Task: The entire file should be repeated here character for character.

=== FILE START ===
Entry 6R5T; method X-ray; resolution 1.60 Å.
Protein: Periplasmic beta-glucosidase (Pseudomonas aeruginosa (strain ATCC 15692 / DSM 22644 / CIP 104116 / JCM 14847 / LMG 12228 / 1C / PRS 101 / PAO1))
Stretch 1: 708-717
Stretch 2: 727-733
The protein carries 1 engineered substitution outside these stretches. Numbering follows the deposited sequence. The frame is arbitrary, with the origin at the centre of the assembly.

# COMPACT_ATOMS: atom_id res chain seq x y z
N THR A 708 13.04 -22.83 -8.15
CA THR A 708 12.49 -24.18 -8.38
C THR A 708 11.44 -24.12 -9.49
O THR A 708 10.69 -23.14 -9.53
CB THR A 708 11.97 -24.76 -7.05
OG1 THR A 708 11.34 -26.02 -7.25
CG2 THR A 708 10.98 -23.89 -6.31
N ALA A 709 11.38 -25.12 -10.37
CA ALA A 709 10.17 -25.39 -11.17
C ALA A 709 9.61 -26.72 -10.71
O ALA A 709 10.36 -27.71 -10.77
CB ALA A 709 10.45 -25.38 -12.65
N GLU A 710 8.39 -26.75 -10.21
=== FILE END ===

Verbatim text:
Entry 6R5T; method X-ray; resolution 1.60 Å.
Protein: Periplasmic beta-glucosidase (Pseudomonas aeruginosa (strain ATCC 15692 / DSM 22644 / CIP 104116 / JCM 14847 / LMG 12228 / 1C / PRS 101 / PAO1))
Stretch 1: 708-717
Stretch 2: 727-733
The protein carries 1 engineered substitution outside these stretches. Numbering follows the deposited sequence. The frame is arbitrary, with the origin at the centre of the assembly.

# COMPACT_ATOMS: atom_id res chain seq x y z
N THR A 708 13.04 -22.83 -8.15
CA THR A 708 12.49 -24.18 -8.38
C THR A 708 11.44 -24.12 -9.49
O THR A 708 10.69 -23.14 -9.53
CB THR A 708 11.97 -24.76 -7.05
OG1 THR A 708 11.34 -26.02 -7.25
CG2 THR A 708 10.98 -23.89 -6.31
N ALA A 709 11.38 -25.12 -10.37
CA ALA A 709 10.17 -25.39 -11.17
C ALA A 709 9.61 -26.72 -10.71
O ALA A 709 10.36 -27.71 -10.77
CB ALA A 709 10.45 -25.38 -12.65
N GLU A 710 8.39 -26.75 -10.21